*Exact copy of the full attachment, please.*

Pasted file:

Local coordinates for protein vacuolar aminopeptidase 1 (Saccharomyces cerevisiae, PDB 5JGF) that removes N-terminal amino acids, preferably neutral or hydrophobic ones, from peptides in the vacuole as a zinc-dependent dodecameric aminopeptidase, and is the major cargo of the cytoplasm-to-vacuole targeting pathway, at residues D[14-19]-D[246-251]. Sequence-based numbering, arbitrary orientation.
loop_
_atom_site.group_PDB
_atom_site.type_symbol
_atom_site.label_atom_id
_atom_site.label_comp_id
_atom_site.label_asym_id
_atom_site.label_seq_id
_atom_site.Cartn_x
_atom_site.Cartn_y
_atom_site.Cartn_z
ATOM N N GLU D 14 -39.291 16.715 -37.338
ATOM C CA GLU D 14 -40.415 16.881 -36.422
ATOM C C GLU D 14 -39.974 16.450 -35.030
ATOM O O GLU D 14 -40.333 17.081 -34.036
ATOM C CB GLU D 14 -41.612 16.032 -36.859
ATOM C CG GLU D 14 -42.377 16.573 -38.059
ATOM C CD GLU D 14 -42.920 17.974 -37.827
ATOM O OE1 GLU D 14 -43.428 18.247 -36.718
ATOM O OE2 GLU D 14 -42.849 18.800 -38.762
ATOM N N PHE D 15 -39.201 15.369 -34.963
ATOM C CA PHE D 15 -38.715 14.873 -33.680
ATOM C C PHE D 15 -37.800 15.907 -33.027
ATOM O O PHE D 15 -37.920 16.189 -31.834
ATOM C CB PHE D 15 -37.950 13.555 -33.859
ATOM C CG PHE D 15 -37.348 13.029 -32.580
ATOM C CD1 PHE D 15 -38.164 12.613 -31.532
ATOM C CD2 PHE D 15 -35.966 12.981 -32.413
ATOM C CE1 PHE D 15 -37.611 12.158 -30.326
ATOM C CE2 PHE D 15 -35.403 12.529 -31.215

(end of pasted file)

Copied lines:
Local coordinates for protein vacuolar aminopeptidase 1 (Saccharomyces cerevisiae, PDB 5JGF) that removes N-terminal amino acids, preferably neutral or hydrophobic ones, from peptides in the vacuole as a zinc-dependent dodecameric aminopeptidase, and is the major cargo of the cytoplasm-to-vacuole targeting pathway, at residues D[14-19]-D[246-251]. Sequence-based numbering, arbitrary orientation.
loop_
_atom_site.group_PDB
_atom_site.type_symbol
_atom_site.label_atom_id
_atom_site.label_comp_id
_atom_site.label_asym_id
_atom_site.label_seq_id
_atom_site.Cartn_x
_atom_site.Cartn_y
_atom_site.Cartn_z
ATOM N N GLU D 14 -39.291 16.715 -37.338
ATOM C CA GLU D 14 -40.415 16.881 -36.422
ATOM C C GLU D 14 -39.974 16.450 -35.030
ATOM O O GLU D 14 -40.333 17.081 -34.036
ATOM C CB GLU D 14 -41.612 16.032 -36.859
ATOM C CG GLU D 14 -42.377 16.573 -38.059
ATOM C CD GLU D 14 -42.920 17.974 -37.827
ATOM O OE1 GLU D 14 -43.428 18.247 -36.718
ATOM O OE2 GLU D 14 -42.849 18.800 -38.762
ATOM N N PHE D 15 -39.201 15.369 -34.963
ATOM C CA PHE D 15 -38.715 14.873 -33.680
ATOM C C PHE D 15 -37.800 15.907 -33.027
ATOM O O PHE D 15 -37.920 16.189 -31.834
ATOM C CB PHE D 15 -37.950 13.555 -33.859
ATOM C CG PHE D 15 -37.348 13.029 -32.580
ATOM C CD1 PHE D 15 -38.164 12.613 -31.532
ATOM C CD2 PHE D 15 -35.966 12.981 -32.413
ATOM C CE1 PHE D 15 -37.611 12.158 -30.326
ATOM C CE2 PHE D 15 -35.403 12.529 -31.215